The opinion of the court was delivered by: WEINSTEIN
This judgment in favor of defendants ends the trial court's participation in a difficult Multidistrict litigation.
During the terminal days of the then-bankrupt Pan American Airlines, it sold, under bankruptcy court aegis, the last of its major air routes and hundreds of its remaining planes, agreeing to furnish enough qualified Pan Am pilots to fly those planes as Delta employees. Since too few pilots were qualified, Pan Am agreed to train a sufficient number to meet Delta's requirements.
The local Airline Pilots Association Negotiating Committee had to make a series of decisions in cooperation with Pan Am on who would be trained. As a result of their determinations those on the committee, together with hundreds of other pilots, were able to obtain employment with Delta as qualified pilots. Scores of other Pan Am pilots were denied that opportunity because they were not given the necessary training.
Pilots who were unable to obtain employment by Delta brought a number of suits. They were concenrated in the Eastern District of New York by the Multidistrict Panel.
Some pilots sued Delta Airlines. Their complaints were dismissed because Delta did not decide which Pan Am pilots were to be trained.
Three groups of pilots sued the Air Line Pilots Association ("ALPA") on the ground that they had been discriminated against by ALPA and that, under the Railway Labor Act, 45 U.S.C. §§ 151 et. seq., 181 et. seq., they had a right to damages. The groups were denominated at the trial as Duke 1, Duke 2 and Spellacy plaintiffs.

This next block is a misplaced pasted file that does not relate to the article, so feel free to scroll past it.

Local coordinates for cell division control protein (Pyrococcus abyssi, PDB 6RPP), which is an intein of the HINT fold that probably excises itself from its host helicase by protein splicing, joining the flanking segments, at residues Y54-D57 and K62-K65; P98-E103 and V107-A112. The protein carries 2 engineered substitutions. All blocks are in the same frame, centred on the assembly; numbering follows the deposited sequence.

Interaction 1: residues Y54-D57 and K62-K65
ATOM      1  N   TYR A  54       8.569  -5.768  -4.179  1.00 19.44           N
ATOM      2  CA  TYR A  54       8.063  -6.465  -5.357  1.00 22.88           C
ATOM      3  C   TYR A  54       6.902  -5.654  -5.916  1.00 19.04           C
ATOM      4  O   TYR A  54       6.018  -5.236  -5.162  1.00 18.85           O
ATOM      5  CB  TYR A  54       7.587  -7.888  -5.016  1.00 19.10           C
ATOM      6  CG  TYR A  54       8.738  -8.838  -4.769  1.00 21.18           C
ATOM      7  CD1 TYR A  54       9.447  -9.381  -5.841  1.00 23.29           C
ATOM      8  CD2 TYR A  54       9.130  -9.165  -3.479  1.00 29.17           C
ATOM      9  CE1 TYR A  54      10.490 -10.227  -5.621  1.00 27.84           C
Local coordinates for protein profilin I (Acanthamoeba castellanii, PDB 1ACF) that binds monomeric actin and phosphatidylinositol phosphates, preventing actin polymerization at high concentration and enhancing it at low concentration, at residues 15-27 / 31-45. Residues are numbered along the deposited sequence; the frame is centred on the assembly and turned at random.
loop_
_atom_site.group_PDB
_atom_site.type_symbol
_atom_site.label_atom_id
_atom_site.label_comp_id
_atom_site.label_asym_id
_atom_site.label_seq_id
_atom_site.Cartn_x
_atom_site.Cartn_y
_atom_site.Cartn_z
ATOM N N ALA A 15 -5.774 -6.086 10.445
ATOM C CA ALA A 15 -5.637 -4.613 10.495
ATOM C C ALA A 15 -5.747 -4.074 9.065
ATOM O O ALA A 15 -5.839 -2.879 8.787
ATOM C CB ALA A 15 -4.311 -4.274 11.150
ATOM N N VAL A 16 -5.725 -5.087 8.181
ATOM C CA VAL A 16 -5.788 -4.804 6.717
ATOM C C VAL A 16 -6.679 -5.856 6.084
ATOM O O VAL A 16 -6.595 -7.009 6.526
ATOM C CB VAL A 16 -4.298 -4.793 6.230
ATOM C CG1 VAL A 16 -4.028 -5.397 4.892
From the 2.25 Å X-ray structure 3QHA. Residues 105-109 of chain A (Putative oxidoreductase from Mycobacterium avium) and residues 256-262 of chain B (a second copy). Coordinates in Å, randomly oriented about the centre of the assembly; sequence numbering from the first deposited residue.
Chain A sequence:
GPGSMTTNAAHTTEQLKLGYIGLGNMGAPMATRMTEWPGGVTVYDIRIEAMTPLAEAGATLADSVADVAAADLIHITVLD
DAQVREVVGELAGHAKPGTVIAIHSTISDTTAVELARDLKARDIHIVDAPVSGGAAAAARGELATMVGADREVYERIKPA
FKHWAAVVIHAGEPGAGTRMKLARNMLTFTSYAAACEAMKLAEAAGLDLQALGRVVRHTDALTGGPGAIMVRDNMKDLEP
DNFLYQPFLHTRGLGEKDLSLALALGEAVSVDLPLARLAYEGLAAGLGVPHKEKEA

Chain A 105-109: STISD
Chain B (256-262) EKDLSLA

The case was bifurcated. Tried at one time were all three groups' claims on the issue of liability. The jury found for all plaintiffs.
Following motions to set aside the verdicts, the court suggested that a mediator attempt to resolve differences among the parties. With the assistance of the mediator, the Honorable Milton Mollen, the Duke 1 and Duke 2 plaintiffs settled with ALPA. Their claims have been dismissed as moot.
The issue now is whether defendants' motion to dismiss or, in the alterative to provide a new trial, should be granted. It is with great renitence that a trial judge approaches a motion to ignore the decision of a well-instructed, well-advised, capable jury. The Spellacy plaintiffs' case should, however, be dismissed for at least three reasons:
First, insofar as the Spellacy plaintiffs are concerned, the pilots' collective bargaining agreement with Pan Am - which called for training on a seniority basis for operations of Pan Am - was not applicable to the subsequent Delta-Pan Am agreement entered into with the approval of the bankruptcy court to sell aircraft to Delta and to furnish trained pilots. The Delta-Pan Am agreement did not call for the kind of Pan-Am operational decisions covered by the ALPA-Pan Am agreement. As a matter of law, the straight seniority system did not apply to the Spellacy plaintiffs. Bankruptcy, Pan ...